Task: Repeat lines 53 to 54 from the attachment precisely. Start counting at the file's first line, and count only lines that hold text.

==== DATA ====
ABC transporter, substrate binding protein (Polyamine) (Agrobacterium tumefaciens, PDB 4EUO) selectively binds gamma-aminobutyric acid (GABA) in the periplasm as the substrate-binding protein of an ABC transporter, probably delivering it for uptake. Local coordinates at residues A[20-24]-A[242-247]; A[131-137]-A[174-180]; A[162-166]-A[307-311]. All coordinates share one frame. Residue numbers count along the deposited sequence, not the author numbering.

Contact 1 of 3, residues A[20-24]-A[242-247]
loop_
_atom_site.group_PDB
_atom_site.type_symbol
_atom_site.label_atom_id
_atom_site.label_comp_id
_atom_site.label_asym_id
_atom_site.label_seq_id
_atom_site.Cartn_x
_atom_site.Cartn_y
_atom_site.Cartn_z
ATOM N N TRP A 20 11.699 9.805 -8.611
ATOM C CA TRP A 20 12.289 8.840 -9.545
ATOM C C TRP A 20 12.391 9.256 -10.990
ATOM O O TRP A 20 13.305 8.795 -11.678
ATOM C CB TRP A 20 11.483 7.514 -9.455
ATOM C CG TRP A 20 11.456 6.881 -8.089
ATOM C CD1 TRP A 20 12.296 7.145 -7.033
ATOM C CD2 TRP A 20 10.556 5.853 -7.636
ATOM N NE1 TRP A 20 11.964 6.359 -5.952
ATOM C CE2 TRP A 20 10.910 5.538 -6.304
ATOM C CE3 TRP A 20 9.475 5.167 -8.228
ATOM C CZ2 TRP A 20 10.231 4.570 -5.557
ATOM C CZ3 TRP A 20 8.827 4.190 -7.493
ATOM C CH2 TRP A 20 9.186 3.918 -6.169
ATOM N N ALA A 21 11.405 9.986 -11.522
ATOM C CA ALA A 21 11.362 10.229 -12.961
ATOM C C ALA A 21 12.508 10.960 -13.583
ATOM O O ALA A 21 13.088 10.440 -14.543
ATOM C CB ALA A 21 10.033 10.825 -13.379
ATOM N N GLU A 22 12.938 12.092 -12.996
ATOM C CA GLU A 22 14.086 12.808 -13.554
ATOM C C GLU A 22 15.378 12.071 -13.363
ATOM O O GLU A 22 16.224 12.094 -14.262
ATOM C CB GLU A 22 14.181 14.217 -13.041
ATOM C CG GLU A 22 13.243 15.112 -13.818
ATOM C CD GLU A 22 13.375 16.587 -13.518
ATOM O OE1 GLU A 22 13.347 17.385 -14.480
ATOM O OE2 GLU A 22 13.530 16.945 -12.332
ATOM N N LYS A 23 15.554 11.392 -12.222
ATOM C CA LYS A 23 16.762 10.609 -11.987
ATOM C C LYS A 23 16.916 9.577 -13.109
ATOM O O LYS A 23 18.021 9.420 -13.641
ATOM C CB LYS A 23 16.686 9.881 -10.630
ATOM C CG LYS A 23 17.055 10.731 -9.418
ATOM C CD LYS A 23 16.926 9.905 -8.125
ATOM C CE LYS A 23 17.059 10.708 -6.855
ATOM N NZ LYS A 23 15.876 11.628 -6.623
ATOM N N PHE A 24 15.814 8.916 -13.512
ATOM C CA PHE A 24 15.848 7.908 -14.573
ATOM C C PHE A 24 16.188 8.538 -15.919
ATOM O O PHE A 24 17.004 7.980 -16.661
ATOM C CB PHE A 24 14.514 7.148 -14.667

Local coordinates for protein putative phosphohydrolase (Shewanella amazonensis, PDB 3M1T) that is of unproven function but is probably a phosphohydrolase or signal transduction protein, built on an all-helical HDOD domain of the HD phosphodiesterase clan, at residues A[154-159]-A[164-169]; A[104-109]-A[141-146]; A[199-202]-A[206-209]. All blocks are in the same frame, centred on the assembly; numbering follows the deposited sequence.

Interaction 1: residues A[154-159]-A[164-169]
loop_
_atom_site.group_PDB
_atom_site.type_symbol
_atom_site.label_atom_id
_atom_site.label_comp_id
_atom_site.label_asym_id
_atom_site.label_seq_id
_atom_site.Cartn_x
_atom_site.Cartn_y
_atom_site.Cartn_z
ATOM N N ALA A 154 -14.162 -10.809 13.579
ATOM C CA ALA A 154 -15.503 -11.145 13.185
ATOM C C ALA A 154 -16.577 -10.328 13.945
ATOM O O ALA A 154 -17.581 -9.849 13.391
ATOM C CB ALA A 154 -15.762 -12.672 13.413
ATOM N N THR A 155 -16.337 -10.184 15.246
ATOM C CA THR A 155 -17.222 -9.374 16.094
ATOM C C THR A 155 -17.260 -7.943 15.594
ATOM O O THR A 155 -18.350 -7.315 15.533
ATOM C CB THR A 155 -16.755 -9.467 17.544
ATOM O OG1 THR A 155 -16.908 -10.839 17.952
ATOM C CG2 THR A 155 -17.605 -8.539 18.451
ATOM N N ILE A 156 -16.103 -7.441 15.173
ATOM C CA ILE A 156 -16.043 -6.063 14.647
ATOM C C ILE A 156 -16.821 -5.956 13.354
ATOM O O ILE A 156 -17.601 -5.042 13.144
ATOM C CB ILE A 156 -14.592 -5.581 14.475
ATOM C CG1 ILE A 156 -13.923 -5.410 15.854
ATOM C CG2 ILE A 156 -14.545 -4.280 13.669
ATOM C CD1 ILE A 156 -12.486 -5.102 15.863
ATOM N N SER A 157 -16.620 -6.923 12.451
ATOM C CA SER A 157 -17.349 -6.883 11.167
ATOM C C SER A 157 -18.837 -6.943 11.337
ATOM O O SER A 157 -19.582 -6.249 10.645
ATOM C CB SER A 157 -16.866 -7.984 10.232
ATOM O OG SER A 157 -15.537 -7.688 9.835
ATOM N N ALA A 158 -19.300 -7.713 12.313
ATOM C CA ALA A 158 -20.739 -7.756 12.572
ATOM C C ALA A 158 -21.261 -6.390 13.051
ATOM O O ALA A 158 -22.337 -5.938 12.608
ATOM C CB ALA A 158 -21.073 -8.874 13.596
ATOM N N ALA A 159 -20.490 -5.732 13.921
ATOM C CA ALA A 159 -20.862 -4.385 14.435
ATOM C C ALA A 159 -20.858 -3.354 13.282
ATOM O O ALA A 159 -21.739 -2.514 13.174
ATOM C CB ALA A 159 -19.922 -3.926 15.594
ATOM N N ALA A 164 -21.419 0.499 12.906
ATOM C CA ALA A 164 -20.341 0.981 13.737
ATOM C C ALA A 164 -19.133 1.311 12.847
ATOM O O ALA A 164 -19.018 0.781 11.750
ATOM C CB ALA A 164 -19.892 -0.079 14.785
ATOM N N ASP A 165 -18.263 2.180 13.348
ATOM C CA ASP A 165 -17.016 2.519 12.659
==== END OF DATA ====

ATOM O O PHE A 24 17.004 7.980 -16.661
ATOM C CB PHE A 24 14.514 7.148 -14.667